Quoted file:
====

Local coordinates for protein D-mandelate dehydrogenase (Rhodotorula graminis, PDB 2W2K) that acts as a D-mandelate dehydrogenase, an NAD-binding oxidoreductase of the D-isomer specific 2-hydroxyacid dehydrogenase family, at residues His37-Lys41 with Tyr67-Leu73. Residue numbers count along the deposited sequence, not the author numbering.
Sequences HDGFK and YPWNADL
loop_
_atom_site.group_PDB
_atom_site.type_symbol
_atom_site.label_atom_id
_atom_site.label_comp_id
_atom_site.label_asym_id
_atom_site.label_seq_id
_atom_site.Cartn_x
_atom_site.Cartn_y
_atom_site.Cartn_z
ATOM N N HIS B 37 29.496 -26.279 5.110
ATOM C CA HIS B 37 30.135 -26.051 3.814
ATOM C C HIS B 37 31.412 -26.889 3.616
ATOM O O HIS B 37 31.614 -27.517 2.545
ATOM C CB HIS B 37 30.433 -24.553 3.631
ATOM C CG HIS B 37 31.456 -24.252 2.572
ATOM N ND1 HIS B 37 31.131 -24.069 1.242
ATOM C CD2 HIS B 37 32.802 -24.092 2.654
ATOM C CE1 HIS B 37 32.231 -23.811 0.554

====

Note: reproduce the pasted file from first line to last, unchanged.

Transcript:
Local coordinates for protein D-mandelate dehydrogenase (Rhodotorula graminis, PDB 2W2K) that acts as a D-mandelate dehydrogenase, an NAD-binding oxidoreductase of the D-isomer specific 2-hydroxyacid dehydrogenase family, at residues His37-Lys41 with Tyr67-Leu73. Residue numbers count along the deposited sequence, not the author numbering.
Sequences HDGFK and YPWNADL
loop_
_atom_site.group_PDB
_atom_site.type_symbol
_atom_site.label_atom_id
_atom_site.label_comp_id
_atom_site.label_asym_id
_atom_site.label_seq_id
_atom_site.Cartn_x
_atom_site.Cartn_y
_atom_site.Cartn_z
ATOM N N HIS B 37 29.496 -26.279 5.110
ATOM C CA HIS B 37 30.135 -26.051 3.814
ATOM C C HIS B 37 31.412 -26.889 3.616
ATOM O O HIS B 37 31.614 -27.517 2.545
ATOM C CB HIS B 37 30.433 -24.553 3.631
ATOM C CG HIS B 37 31.456 -24.252 2.572
ATOM N ND1 HIS B 37 31.131 -24.069 1.242
ATOM C CD2 HIS B 37 32.802 -24.092 2.654
ATOM C CE1 HIS B 37 32.231 -23.811 0.554